The pogroms of the late medieval period saw many Jews expelled from Britain. In 1656, Jewish communities were once again allowed to settle and worship. Yet it took nearly 50 years for the re-admitted Jews to build a synagogue. That building stands today. It’s the UK’s oldest synagogue. Bevis Marks in Aldgate London just received a lottery windfall of £2.7m as part of an £8m lottery HLF grant. It’s an important icon, not just for the local community, but for London too. 1656 is known as “The Inter-regnal Period” when Cromwell was Lord High Protector.
What Will UK’s Oldest Synagogue Do With the Money?
Cromwell has a mixed legacy, much of it negative. He was, however, keen for the return of Jewish communities into Britain. There has been a Jewish presence in Britain since the law changed in 1656. The UK’s oldest synagogue is going to use part of this money for vital conservation work. It will also promote cultural understanding, showcase some of its finest “Judaica” (works of ceremonial art and artefacts). Furthermore, the Bevis Marks Synagogue will create an archive of oral history and digitise some of its physical collections. They expect the showcase will attract local groups, particularly schools, to open dialogue between Jewish and non-Jewish communities. It is not just the centre of British Jewry, but a symbol of integration and community.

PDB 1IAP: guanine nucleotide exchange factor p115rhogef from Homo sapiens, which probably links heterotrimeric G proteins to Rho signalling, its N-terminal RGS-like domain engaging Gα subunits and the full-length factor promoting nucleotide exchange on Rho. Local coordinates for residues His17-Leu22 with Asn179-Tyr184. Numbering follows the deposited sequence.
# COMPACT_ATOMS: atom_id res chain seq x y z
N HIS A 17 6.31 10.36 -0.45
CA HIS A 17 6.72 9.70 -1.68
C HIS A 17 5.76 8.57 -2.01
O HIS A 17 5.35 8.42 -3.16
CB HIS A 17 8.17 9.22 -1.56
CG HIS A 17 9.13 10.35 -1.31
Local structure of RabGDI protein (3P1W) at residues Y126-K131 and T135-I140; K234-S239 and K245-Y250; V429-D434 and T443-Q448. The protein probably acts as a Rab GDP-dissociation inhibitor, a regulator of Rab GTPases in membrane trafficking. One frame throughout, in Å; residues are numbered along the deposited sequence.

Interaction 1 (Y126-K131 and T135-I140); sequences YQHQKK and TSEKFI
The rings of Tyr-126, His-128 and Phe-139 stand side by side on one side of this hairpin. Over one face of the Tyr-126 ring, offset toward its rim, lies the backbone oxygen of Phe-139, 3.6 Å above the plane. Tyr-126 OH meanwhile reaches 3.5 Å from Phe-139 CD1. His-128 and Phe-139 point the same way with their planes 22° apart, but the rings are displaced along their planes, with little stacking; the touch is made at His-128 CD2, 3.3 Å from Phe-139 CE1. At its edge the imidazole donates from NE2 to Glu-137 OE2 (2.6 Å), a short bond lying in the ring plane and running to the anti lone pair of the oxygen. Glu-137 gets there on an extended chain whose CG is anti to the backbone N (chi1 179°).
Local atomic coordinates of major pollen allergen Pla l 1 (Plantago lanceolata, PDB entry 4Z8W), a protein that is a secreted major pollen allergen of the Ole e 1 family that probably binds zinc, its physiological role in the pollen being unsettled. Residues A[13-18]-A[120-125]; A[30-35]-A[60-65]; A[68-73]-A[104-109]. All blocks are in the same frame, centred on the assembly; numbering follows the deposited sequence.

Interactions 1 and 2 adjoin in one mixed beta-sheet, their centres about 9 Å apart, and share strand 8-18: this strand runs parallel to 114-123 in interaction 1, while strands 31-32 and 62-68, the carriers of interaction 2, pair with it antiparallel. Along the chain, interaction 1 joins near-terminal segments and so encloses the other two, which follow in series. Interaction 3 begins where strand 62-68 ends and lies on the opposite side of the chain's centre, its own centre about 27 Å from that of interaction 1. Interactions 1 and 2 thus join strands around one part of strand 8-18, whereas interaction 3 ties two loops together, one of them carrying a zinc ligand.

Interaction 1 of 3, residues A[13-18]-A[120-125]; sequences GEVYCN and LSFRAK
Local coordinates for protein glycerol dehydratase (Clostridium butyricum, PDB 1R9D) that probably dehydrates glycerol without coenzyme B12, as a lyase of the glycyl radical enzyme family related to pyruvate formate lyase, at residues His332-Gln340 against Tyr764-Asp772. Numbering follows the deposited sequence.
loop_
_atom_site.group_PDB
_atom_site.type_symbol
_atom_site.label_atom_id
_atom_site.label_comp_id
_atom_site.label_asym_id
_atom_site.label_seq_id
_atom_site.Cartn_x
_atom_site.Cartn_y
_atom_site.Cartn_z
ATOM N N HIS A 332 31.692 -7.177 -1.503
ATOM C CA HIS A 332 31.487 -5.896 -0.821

Among the Judaica of the UK’s oldest synagogue are textiles and silver pieces. Some of these are as old as the building itself, which is remarkable. The senior rabbi of the synagogue said it is an important place for Jews all over the country. He wanted every Jewish person in Britain to understand not just the importance of the building, but also its meaning. The HLF grant represents 50% of the total funds needed. Donations, local grants and other funds and bursaries will make up the rest.